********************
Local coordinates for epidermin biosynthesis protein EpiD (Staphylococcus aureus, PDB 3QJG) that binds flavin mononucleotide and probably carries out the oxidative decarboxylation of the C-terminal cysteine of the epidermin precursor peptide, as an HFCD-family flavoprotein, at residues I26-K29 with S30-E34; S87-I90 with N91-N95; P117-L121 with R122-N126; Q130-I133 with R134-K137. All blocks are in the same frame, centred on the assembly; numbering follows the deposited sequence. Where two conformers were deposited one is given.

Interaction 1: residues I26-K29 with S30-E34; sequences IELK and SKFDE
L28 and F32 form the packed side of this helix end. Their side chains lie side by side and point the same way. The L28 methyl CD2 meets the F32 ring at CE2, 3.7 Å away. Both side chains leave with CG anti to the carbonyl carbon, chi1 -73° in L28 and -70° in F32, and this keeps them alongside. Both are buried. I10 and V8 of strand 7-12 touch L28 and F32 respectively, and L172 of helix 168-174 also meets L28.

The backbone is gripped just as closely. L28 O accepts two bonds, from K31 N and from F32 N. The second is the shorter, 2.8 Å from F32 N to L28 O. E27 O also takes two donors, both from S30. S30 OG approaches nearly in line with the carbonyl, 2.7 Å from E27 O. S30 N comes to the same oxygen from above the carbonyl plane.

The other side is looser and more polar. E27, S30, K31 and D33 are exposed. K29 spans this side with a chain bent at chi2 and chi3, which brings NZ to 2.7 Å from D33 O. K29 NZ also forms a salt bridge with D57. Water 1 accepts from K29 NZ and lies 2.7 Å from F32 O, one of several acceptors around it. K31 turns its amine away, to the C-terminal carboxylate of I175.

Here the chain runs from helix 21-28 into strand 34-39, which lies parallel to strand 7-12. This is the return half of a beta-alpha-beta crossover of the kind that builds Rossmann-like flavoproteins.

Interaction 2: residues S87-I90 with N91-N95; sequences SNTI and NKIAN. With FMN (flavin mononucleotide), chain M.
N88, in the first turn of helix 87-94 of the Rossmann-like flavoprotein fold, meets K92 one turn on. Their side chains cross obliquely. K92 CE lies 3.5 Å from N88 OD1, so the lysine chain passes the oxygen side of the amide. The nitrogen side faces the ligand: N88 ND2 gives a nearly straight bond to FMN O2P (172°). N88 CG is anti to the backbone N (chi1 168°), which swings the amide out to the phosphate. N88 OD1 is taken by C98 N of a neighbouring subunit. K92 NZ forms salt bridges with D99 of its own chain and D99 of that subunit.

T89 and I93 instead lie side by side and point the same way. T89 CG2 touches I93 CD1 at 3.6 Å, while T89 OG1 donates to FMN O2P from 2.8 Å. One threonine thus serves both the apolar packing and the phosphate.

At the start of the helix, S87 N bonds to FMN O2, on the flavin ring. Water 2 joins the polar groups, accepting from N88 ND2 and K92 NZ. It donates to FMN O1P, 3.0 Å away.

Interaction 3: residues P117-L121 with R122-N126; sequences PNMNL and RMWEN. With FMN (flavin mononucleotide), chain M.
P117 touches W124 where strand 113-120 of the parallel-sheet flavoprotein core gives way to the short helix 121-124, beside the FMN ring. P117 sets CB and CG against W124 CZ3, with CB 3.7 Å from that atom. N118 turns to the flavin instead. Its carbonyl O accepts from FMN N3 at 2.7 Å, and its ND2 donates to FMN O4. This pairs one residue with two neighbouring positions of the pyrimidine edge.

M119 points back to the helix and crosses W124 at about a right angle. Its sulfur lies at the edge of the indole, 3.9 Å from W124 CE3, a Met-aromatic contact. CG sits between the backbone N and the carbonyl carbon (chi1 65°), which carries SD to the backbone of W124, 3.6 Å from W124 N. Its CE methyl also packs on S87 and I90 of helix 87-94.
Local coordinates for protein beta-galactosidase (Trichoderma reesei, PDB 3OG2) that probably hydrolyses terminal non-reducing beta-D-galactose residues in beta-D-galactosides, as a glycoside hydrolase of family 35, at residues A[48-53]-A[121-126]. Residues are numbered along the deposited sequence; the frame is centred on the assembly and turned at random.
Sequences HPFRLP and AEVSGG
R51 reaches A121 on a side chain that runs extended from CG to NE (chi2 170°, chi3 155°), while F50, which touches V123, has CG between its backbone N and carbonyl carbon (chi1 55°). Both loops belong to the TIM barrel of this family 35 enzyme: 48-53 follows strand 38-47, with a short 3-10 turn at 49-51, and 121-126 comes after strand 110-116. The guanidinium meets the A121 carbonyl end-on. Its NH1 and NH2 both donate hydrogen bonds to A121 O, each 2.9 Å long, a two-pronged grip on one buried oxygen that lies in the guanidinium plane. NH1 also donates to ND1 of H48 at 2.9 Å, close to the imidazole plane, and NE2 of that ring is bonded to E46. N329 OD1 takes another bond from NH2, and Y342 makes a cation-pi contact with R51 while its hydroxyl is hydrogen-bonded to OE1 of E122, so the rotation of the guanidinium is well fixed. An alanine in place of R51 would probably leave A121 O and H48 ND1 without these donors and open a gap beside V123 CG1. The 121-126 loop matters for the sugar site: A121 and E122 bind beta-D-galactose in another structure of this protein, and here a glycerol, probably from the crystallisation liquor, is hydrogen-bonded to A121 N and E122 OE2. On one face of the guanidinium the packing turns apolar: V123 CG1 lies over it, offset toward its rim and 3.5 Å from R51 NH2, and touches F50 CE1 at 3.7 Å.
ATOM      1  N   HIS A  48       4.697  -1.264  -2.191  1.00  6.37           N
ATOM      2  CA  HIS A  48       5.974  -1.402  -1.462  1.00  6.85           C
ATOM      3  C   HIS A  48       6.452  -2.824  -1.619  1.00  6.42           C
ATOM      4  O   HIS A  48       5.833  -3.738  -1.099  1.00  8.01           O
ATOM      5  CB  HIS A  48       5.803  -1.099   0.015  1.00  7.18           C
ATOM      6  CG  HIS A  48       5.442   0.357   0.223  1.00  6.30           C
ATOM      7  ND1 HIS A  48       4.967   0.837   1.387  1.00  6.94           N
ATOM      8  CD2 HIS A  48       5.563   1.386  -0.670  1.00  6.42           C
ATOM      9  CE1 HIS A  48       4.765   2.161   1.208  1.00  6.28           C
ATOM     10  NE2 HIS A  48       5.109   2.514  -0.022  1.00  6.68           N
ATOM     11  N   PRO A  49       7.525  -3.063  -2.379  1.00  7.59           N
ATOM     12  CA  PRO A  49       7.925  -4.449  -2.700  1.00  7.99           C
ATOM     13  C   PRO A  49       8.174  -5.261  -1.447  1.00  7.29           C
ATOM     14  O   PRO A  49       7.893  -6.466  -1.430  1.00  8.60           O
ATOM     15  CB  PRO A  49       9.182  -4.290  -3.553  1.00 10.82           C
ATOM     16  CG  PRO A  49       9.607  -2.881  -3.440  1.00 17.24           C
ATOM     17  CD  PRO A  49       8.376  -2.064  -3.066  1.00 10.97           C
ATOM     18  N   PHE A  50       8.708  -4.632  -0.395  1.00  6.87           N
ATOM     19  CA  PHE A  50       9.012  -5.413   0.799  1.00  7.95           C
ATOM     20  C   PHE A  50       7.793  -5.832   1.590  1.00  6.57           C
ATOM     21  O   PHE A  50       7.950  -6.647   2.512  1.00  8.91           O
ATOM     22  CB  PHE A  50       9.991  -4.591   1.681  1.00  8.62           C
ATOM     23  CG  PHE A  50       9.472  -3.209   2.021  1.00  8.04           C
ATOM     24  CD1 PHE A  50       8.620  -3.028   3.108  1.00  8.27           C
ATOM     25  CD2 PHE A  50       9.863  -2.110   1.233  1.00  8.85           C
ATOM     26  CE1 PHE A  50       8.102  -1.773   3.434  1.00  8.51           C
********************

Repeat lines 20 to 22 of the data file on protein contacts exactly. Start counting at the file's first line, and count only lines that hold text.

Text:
ATOM      4  O   HIS A  48       5.833  -3.738  -1.099  1.00  8.01           O
ATOM      5  CB  HIS A  48       5.803  -1.099   0.015  1.00  7.18           C
ATOM      6  CG  HIS A  48       5.442   0.357   0.223  1.00  6.30           C